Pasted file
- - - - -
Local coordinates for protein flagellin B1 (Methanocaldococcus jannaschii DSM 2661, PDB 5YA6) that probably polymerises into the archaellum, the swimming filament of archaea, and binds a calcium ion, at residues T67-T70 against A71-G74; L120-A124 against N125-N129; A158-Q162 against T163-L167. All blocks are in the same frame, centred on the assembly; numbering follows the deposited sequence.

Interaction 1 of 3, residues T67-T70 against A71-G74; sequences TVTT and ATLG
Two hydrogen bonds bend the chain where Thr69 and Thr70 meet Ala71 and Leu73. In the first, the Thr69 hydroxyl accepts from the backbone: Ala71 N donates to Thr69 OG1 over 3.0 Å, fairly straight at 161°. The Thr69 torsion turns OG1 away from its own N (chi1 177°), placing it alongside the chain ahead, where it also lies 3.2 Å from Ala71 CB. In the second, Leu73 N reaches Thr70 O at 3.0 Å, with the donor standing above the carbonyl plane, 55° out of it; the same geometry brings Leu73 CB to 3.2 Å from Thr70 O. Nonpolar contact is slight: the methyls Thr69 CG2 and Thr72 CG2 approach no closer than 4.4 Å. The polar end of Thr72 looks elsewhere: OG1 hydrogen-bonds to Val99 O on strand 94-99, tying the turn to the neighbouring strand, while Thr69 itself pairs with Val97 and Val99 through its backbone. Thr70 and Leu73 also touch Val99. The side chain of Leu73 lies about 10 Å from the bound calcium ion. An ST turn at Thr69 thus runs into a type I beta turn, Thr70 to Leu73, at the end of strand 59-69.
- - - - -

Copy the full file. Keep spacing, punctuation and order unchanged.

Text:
Local coordinates for protein flagellin B1 (Methanocaldococcus jannaschii DSM 2661, PDB 5YA6) that probably polymerises into the archaellum, the swimming filament of archaea, and binds a calcium ion, at residues T67-T70 against A71-G74; L120-A124 against N125-N129; A158-Q162 against T163-L167. All blocks are in the same frame, centred on the assembly; numbering follows the deposited sequence.

Interaction 1 of 3, residues T67-T70 against A71-G74; sequences TVTT and ATLG
Two hydrogen bonds bend the chain where Thr69 and Thr70 meet Ala71 and Leu73. In the first, the Thr69 hydroxyl accepts from the backbone: Ala71 N donates to Thr69 OG1 over 3.0 Å, fairly straight at 161°. The Thr69 torsion turns OG1 away from its own N (chi1 177°), placing it alongside the chain ahead, where it also lies 3.2 Å from Ala71 CB. In the second, Leu73 N reaches Thr70 O at 3.0 Å, with the donor standing above the carbonyl plane, 55° out of it; the same geometry brings Leu73 CB to 3.2 Å from Thr70 O. Nonpolar contact is slight: the methyls Thr69 CG2 and Thr72 CG2 approach no closer than 4.4 Å. The polar end of Thr72 looks elsewhere: OG1 hydrogen-bonds to Val99 O on strand 94-99, tying the turn to the neighbouring strand, while Thr69 itself pairs with Val97 and Val99 through its backbone. Thr70 and Leu73 also touch Val99. The side chain of Leu73 lies about 10 Å from the bound calcium ion. An ST turn at Thr69 thus runs into a type I beta turn, Thr70 to Leu73, at the end of strand 59-69.